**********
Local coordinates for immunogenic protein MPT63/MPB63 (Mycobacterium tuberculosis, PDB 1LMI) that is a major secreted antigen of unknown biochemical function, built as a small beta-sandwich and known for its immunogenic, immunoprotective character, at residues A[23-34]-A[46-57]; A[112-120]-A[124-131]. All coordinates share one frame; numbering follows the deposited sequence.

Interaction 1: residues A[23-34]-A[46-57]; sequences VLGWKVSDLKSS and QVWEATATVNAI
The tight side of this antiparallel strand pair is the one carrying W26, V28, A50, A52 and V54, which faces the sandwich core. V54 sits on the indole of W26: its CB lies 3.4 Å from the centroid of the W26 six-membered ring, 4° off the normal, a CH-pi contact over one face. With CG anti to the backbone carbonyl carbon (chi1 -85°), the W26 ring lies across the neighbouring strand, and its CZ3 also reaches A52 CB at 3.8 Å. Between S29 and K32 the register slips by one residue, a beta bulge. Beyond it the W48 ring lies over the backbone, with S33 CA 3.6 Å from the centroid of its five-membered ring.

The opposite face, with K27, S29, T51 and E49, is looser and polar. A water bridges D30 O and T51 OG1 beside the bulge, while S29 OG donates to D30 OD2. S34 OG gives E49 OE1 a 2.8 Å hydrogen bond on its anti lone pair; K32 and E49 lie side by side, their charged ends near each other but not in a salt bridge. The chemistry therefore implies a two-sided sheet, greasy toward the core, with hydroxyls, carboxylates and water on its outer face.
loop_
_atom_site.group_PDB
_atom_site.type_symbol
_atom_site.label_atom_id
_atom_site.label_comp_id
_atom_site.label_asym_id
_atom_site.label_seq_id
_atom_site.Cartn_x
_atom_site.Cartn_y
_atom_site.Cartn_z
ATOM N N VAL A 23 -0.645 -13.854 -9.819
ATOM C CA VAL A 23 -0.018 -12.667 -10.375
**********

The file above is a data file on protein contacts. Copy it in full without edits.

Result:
Local coordinates for immunogenic protein MPT63/MPB63 (Mycobacterium tuberculosis, PDB 1LMI) that is a major secreted antigen of unknown biochemical function, built as a small beta-sandwich and known for its immunogenic, immunoprotective character, at residues A[23-34]-A[46-57]; A[112-120]-A[124-131]. All coordinates share one frame; numbering follows the deposited sequence.

Interaction 1: residues A[23-34]-A[46-57]; sequences VLGWKVSDLKSS and QVWEATATVNAI
The tight side of this antiparallel strand pair is the one carrying W26, V28, A50, A52 and V54, which faces the sandwich core. V54 sits on the indole of W26: its CB lies 3.4 Å from the centroid of the W26 six-membered ring, 4° off the normal, a CH-pi contact over one face. With CG anti to the backbone carbonyl carbon (chi1 -85°), the W26 ring lies across the neighbouring strand, and its CZ3 also reaches A52 CB at 3.8 Å. Between S29 and K32 the register slips by one residue, a beta bulge. Beyond it the W48 ring lies over the backbone, with S33 CA 3.6 Å from the centroid of its five-membered ring.

The opposite face, with K27, S29, T51 and E49, is looser and polar. A water bridges D30 O and T51 OG1 beside the bulge, while S29 OG donates to D30 OD2. S34 OG gives E49 OE1 a 2.8 Å hydrogen bond on its anti lone pair; K32 and E49 lie side by side, their charged ends near each other but not in a salt bridge. The chemistry therefore implies a two-sided sheet, greasy toward the core, with hydroxyls, carboxylates and water on its outer face.
loop_
_atom_site.group_PDB
_atom_site.type_symbol
_atom_site.label_atom_id
_atom_site.label_comp_id
_atom_site.label_asym_id
_atom_site.label_seq_id
_atom_site.Cartn_x
_atom_site.Cartn_y
_atom_site.Cartn_z
ATOM N N VAL A 23 -0.645 -13.854 -9.819
ATOM C CA VAL A 23 -0.018 -12.667 -10.375